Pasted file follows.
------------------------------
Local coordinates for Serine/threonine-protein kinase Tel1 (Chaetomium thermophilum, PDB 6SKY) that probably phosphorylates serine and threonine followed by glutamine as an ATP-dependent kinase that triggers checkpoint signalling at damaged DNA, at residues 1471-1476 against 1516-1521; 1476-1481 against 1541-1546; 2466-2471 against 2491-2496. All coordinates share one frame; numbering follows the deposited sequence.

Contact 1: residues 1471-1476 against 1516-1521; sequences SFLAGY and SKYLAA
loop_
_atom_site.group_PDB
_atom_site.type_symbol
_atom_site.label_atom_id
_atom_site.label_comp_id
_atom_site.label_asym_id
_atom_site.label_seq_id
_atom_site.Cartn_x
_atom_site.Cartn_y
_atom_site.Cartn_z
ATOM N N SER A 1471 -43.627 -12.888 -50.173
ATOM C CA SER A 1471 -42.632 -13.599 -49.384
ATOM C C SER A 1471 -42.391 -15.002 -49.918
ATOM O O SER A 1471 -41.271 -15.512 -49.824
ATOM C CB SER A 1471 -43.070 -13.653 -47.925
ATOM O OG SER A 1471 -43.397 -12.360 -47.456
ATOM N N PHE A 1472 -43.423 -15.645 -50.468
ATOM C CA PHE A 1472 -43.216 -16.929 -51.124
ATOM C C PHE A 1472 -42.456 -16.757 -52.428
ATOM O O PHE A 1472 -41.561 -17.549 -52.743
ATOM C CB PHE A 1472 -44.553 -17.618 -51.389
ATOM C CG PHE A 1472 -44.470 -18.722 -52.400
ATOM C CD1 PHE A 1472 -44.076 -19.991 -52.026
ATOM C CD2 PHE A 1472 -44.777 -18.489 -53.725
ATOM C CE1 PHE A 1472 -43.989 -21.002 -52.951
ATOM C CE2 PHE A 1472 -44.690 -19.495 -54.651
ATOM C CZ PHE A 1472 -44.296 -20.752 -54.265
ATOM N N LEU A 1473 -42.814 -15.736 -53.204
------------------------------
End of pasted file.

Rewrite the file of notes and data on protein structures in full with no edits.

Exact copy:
Local coordinates for Serine/threonine-protein kinase Tel1 (Chaetomium thermophilum, PDB 6SKY) that probably phosphorylates serine and threonine followed by glutamine as an ATP-dependent kinase that triggers checkpoint signalling at damaged DNA, at residues 1471-1476 against 1516-1521; 1476-1481 against 1541-1546; 2466-2471 against 2491-2496. All coordinates share one frame; numbering follows the deposited sequence.

Contact 1: residues 1471-1476 against 1516-1521; sequences SFLAGY and SKYLAA
loop_
_atom_site.group_PDB
_atom_site.type_symbol
_atom_site.label_atom_id
_atom_site.label_comp_id
_atom_site.label_asym_id
_atom_site.label_seq_id
_atom_site.Cartn_x
_atom_site.Cartn_y
_atom_site.Cartn_z
ATOM N N SER A 1471 -43.627 -12.888 -50.173
ATOM C CA SER A 1471 -42.632 -13.599 -49.384
ATOM C C SER A 1471 -42.391 -15.002 -49.918
ATOM O O SER A 1471 -41.271 -15.512 -49.824
ATOM C CB SER A 1471 -43.070 -13.653 -47.925
ATOM O OG SER A 1471 -43.397 -12.360 -47.456
ATOM N N PHE A 1472 -43.423 -15.645 -50.468
ATOM C CA PHE A 1472 -43.216 -16.929 -51.124
ATOM C C PHE A 1472 -42.456 -16.757 -52.428
ATOM O O PHE A 1472 -41.561 -17.549 -52.743
ATOM C CB PHE A 1472 -44.553 -17.618 -51.389
ATOM C CG PHE A 1472 -44.470 -18.722 -52.400
ATOM C CD1 PHE A 1472 -44.076 -19.991 -52.026
ATOM C CD2 PHE A 1472 -44.777 -18.489 -53.725
ATOM C CE1 PHE A 1472 -43.989 -21.002 -52.951
ATOM C CE2 PHE A 1472 -44.690 -19.495 -54.651
ATOM C CZ PHE A 1472 -44.296 -20.752 -54.265
ATOM N N LEU A 1473 -42.814 -15.736 -53.204